Performing songs from different points in his solo career and even the SADS hit “Sandy,” Kiyoharu had an amazing way of wooing his fans. There was a certain clarity to his typically nasal voice that built momentum off his signature vibrato. The support band provided much of the solidity needed to give shape to his voice.
Karsu is a new band. So new, no one knew who the members were. “Also Sprach Zarathustra” played as the jumbo screens introduced the band’s members. Lo and behold, they were already from established bands. Karasu just happened to be Kenji from Ayabie on drums, dunch from jealk on bass, Mizuki from Sadie on guitar, Hiroto from Alice Nine also on guitar, and Tatsurou from MUCC on vocals.
Their set was short, covering Kuroyume’s “Like a Angel” and Creature Creature’s “Red” before performing an original song entitled “Lastica.” The covers were almost as precisely played as the originals with the guitar solos slightly toned down. Tatsurou even graced us with his Kiyoharu and Morrie impressions, which were pretty impressive considering his voice is quite different from both of theirs.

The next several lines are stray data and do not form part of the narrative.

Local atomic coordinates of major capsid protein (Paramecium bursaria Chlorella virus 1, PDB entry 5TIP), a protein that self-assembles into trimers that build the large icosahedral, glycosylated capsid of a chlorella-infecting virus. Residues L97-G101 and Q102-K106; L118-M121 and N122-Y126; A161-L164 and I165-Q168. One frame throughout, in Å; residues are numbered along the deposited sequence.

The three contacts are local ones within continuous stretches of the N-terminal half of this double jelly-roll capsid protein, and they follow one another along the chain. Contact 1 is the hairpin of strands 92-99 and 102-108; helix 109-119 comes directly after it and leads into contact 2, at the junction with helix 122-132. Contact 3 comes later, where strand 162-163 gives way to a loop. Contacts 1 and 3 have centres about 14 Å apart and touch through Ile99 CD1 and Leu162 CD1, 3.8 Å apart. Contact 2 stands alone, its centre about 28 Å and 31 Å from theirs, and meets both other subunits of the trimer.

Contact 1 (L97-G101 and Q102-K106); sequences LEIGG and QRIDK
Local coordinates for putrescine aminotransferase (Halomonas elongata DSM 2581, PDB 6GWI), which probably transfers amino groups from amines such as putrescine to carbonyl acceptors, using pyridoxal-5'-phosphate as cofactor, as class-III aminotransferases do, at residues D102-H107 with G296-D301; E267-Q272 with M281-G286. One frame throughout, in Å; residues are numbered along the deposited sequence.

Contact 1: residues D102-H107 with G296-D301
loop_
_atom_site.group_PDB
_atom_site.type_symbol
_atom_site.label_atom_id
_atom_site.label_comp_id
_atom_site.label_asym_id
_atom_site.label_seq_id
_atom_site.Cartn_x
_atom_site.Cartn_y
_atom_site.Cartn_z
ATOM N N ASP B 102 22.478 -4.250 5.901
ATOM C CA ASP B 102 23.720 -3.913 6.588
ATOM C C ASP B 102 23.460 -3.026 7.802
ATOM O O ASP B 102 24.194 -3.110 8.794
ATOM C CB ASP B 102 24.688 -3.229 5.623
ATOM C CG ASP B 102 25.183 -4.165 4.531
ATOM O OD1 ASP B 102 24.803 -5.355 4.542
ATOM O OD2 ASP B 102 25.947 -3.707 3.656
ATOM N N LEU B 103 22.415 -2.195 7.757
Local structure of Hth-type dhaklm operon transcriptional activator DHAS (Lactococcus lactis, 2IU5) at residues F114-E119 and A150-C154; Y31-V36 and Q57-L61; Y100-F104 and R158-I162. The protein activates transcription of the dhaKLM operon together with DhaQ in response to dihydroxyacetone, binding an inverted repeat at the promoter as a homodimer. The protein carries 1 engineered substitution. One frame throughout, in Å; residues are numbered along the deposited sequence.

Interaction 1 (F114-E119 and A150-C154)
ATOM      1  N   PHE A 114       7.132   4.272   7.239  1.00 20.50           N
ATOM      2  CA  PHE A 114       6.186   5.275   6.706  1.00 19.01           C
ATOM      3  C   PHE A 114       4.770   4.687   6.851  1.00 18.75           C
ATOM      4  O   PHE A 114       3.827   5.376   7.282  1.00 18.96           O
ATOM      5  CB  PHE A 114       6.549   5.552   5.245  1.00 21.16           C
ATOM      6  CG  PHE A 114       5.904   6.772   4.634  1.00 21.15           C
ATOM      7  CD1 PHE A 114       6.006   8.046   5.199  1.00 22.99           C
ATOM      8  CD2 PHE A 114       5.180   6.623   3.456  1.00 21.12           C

As if the bands weren’t genre jumping enough, solo artist Ken, of L’Arc-en-Ciel fame, came on stage to wow and slightly confuse the audience with his new found leaning towards jazz. Standing on a platform to the side was backup singer Tomo, a sultry songstress with a commanding stage personality. Her voice was a strong and smooth complement to the experimental nature of Ken’s new album. She seemed to fit well with the music, as if it were composed for her.
The Second, Third, or Maybe Fourth Coming